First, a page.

remodeling: Adding space for elderly parents impetus for whole house improvement
When everyone is home from school and work, it’s nice to be able to visit with each other before settling down for the night.
That is especially true of the person preparing dinner. This is why so many kitchens open up to the family rooms in newer homes. This is a real need and not impossible in older homes, it just takes careful planning.
This was a fairly traditional two-story home. A small but defined entry (A) is the first thing visitors experience when entering the house. The next room is a living room (B) with a centered fireplace.
The dining room (C) features wonderful woodwork and twin built-in corner china cabinets. Interior French doors (D) lead out to a solarium.
The stair up (F) starts both in the living room and the kitchen (G). Squeezed along the back of the house is a long, narrow family room (H) with a coat closet (I) for when the room is used as a guest room. It doesn’t make a very good guest room or family room.
The side door (J) enters off the driveway into a tiny hallway (K) with doors to both the half-bath (L) and basement stair (M).
The house was not at all oriented to the backyard, and the path from the kitchen (G) to the grill (N) was ridiculous.
The lack of a family entry was very apparent. There was no room for incoming goods or coats. The kitchen became the dumping spot for almost everything.
Besides the obvious problems, the main reason I was called was to create a first-floor bedroom for an elderly parent. Neither the family room nor the solarium were easily converted.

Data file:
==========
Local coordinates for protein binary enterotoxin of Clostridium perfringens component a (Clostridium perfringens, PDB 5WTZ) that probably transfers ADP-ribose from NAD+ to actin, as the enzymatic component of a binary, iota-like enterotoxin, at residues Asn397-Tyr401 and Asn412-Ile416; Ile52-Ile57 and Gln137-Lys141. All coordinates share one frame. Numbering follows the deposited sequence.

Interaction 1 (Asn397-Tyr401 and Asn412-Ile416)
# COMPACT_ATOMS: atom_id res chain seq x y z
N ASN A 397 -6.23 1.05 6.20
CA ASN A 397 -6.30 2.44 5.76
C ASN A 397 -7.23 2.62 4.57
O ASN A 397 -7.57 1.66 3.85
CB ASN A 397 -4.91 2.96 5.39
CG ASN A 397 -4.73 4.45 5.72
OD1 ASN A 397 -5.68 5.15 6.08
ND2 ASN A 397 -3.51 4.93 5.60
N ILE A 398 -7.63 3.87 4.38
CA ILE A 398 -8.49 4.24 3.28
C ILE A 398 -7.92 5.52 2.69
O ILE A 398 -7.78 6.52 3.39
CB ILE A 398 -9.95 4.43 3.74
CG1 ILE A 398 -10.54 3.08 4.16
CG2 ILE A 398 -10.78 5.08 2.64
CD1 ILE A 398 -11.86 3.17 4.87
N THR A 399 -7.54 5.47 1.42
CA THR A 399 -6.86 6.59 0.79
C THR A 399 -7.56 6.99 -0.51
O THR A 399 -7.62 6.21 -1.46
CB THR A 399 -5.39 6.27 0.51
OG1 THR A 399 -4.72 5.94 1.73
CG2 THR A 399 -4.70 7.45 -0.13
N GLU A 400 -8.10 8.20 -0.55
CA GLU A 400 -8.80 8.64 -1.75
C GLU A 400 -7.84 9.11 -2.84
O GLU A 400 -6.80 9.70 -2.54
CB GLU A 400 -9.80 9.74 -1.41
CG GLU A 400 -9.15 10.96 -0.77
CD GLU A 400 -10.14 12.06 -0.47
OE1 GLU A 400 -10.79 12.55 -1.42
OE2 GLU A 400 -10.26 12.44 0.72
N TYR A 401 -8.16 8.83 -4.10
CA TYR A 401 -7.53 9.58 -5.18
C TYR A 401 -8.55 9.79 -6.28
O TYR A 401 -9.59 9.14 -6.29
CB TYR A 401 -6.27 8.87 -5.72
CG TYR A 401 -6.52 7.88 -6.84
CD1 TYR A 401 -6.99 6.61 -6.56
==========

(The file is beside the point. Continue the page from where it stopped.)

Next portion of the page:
We determined that three modest additions (O, P, & Q) were needed to achieve the desired results. To create space for a family entry (R) we added on for a new kitchen (S). The new family entry has a large coat closet, cubbies, a bench, and a clean-up sink.
There is also the all-important “To Go” shelf. We moved the French doors (D) from the solarium to close off the family entry (R) from the dining room (C).
The new kitchen has a sink that is on an angle, providing views from the windows of the garage and driveway. The eat-on island brings diners and visitors into the kitchen. A new walk-in pantry is convenient to the island where groceries land, and the door has storage on it and activates the light switch.
A small grill deck (T) is accessed through exterior French doors. The deck is intentionally small and the stairs go toward the yard instead of the driveway to discourage a shortcut.
A five-foot addition (P) to the family room (U) makes this room a better proportion and work better for furniture layouts.
The new first floor bedroom (V) utilizes the solarium (E), plus additional space added (Q) for a bathroom and closet. The spaces are moderately small, yet accessible. The door (W) to this suite is off the living room (B).
Note: Marcia Lyon will be in the Ann Arbor area July 7-10. You may contact her at Marcia@creatingspaces.net or at 515-991-8880 to set up a consultation.